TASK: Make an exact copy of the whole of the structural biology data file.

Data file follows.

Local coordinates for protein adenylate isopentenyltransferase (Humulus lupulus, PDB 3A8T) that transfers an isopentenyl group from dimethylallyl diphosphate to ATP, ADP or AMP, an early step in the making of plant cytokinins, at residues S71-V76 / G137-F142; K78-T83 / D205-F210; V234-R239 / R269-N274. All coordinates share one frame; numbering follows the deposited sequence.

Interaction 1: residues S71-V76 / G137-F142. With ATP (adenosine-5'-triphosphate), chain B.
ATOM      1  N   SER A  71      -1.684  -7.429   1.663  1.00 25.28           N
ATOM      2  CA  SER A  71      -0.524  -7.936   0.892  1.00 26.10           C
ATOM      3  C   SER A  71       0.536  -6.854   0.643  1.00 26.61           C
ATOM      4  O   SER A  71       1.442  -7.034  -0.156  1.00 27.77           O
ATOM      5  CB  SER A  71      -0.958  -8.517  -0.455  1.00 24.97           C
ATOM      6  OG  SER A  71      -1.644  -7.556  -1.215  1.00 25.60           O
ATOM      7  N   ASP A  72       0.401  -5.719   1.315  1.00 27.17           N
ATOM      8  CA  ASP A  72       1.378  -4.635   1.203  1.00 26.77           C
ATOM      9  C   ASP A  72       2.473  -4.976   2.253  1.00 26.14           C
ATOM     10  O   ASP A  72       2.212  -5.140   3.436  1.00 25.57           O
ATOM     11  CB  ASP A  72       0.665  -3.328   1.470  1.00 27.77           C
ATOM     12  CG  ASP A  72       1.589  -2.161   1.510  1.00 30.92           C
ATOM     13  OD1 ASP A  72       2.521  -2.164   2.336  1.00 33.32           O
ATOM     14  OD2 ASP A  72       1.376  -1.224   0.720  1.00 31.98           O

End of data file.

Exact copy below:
Local coordinates for protein adenylate isopentenyltransferase (Humulus lupulus, PDB 3A8T) that transfers an isopentenyl group from dimethylallyl diphosphate to ATP, ADP or AMP, an early step in the making of plant cytokinins, at residues S71-V76 / G137-F142; K78-T83 / D205-F210; V234-R239 / R269-N274. All coordinates share one frame; numbering follows the deposited sequence.

Interaction 1: residues S71-V76 / G137-F142. With ATP (adenosine-5'-triphosphate), chain B.
ATOM      1  N   SER A  71      -1.684  -7.429   1.663  1.00 25.28           N
ATOM      2  CA  SER A  71      -0.524  -7.936   0.892  1.00 26.10           C
ATOM      3  C   SER A  71       0.536  -6.854   0.643  1.00 26.61           C
ATOM      4  O   SER A  71       1.442  -7.034  -0.156  1.00 27.77           O
ATOM      5  CB  SER A  71      -0.958  -8.517  -0.455  1.00 24.97           C
ATOM      6  OG  SER A  71      -1.644  -7.556  -1.215  1.00 25.60           O
ATOM      7  N   ASP A  72       0.401  -5.719   1.315  1.00 27.17           N
ATOM      8  CA  ASP A  72       1.378  -4.635   1.203  1.00 26.77           C
ATOM      9  C   ASP A  72       2.473  -4.976   2.253  1.00 26.14           C
ATOM     10  O   ASP A  72       2.212  -5.140   3.436  1.00 25.57           O
ATOM     11  CB  ASP A  72       0.665  -3.328   1.470  1.00 27.77           C
ATOM     12  CG  ASP A  72       1.589  -2.161   1.510  1.00 30.92           C
ATOM     13  OD1 ASP A  72       2.521  -2.164   2.336  1.00 33.32           O
ATOM     14  OD2 ASP A  72       1.376  -1.224   0.720  1.00 31.98           O